Grace Swanson's photorealistic work is inspired by the formal approach of the 17th Century Dutch Masters made vibrant with a modern outlook.
watercolor 18 x 30"
Why do you make art?
Because I can. It’s something I enjoy doing. I think of my work as a craft. Some people think you need a special talent for art. Of course, there can be physical limitations. One can’t become a good singer if you can’t keep a tune. Certain persons may have good eye/hand coordination which gives them an edge. But I think of art as an acquired and practiced craft, as musicians must practice their craft or as a furniture maker masters his craft. I don’t want to reduce my work to arts and crafts, but I do believe that the more you practice, the more skilled you become, the better you see, the better you anticipate.
When did you first realize you were an artist (and/or have the courage to identify yourself as one)?
I think it was when I was about 10 years old. We had a Shetland Sheepdog and it was my chore to brush the dog. One day, I decided to make a pillow out of the dog’s hair. I wrapped it in Saran Wrap and stapled the ends. I remember thinking it was the greatest thing I could have created. I recall the feeling of pride, having come up with an original idea that was kind of silly but something brand new. I think that was my first real understanding of creativity. I greatly admire the artist that can be really inventive because it’s something that does not come easy to me. Out of 100 ideas only two or three may be new and innovative. I admire it in all the arts: film, writing, music.
I grew up as I think a lot of people did being told by their parents that art may be your passion and how great to have the ability to be an artist, but it would be better to do it as a leisure activity. That it’s not a practical career choice. I didn’t personally know any professional artists and I knew it was hard to make a living out of art unless you wanted to teach.
Did you go to an art school, and if so, are you satisfied with the experience?
I got my Studio Arts degree at Loyola Marymount University and what I really appreciated was the fact that I was forced to take classes in the fundamentals, such as drawing, design, etc., learning the formal aspects of art, studying how master artists have worked throughout history. It now allows me the freedom to experiment. I can take my work to new places with a deliberate direction, and I think I’m able to do that because I have a foundation to work with. I graduated from Loyola in 1996 – it was a wonderful experience to go back as an older student. You absorb everything because you really want it. I liked studying the Old Masters so much that I also pursued an Art History degree.
My art is inspired by the 17th century Dutch Masters who emphasized the contrast of dark and light. I use complementary colors in my work – I like the push-pull, say of red and green. These are the formal aspects of painting that I find myself intuiting now after having studied it for so long. I like to think I approach watercolor in a modern way even though my influences are historic. I work deliberately with high contrast with really dark darks and very rich colors. I like to glaze both my watercolors and acrylics with several washes so that you can see the actual pigment sit on the surface.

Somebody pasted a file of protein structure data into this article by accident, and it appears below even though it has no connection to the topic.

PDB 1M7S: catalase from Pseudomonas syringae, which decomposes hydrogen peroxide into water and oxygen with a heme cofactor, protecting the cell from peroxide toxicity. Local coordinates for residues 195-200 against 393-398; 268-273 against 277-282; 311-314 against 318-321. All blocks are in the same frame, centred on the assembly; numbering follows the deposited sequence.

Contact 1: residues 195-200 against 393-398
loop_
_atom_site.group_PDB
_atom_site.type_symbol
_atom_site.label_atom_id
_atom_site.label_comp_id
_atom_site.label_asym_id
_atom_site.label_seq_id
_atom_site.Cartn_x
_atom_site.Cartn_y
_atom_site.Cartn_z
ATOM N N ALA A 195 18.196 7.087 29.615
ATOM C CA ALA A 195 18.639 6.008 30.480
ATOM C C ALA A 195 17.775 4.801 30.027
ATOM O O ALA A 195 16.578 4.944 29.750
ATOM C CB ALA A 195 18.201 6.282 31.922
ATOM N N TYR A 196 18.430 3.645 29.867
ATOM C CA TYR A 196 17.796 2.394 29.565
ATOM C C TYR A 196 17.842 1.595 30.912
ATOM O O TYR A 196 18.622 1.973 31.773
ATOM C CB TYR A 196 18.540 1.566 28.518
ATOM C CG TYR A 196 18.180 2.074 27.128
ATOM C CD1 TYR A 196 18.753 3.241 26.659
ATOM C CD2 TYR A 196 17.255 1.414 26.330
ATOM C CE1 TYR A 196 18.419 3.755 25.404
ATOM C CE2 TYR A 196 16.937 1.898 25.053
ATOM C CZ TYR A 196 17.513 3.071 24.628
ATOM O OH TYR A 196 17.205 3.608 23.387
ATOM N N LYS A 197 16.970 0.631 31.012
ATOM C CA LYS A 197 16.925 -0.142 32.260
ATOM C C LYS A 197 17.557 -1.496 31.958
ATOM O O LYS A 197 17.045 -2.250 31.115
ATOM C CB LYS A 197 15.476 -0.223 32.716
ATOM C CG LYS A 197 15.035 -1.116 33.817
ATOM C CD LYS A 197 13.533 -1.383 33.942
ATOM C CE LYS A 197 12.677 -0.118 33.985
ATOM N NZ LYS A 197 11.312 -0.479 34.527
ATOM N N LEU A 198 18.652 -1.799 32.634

You work in two medias: watercolor and acrylic - how do the two influence each other and what are the limitations of each?
I think my style remains the same in both media, primarily photorealism, and my compositions are similar, my brushstrokes similar. I just really love watercolors and my heart belongs with watercolor, but working in acrylic recently has been an interesting change.
It’s like practicing two languages. I had a hard time transitioning back into the acrylics. I was using too much water because I’m so used to the brush flowing with the paint, as opposed to the paint being the primary touch on the canvas. The fluidity of water is what I think is primary to watercolor.
I originally began working in watercolor because it was a convenient medium for me. I could take my paints with me if I traveled. They were easy to haul around. Watercolors didn’t occupy a lot of space in my home, having the limitation of a small room to work in. I didn’t have to store a lot of canvasses so I started for practical reasons. With oils there were environmental concerns. How do I deal with the turpentine issue and old paint? Acrylic made more sense but again I felt I had to cope with a lot of equipment and materials so I went forward with watercolors.
I'm Not Sure
acrylic on canvas 30 x 24"
How often do you start a new work?
When I’m working towards a show, it usually takes me two to three weeks to finish a piece, otherwise my work takes one to two months. I probably average about 100 hours of painting a month.
Who are some artists producing work that you like?
I’m a big fan of Joseph Raffael and the late Carolyn Brady. Both are watercolorists. Both concentrate on still lifes. Raffael does a lot of florals and he’s a colorist, as was Brady. They are able to infuse their watercolors with a lot of color, richly saturated. They maintain detail and also stress composing their work. Brady did many traditional still lifes using objects, and you can see the thinking behind her choices. For example, she’d choose a special tablecloth which matched a particular piece of china or the vase and flower had to be at just the right angle. These deliberate compositions are what I aspire to do as well: to think before I paint.
Grace Swanson's next exhibit at TAG Gallery opens March 2, 2010.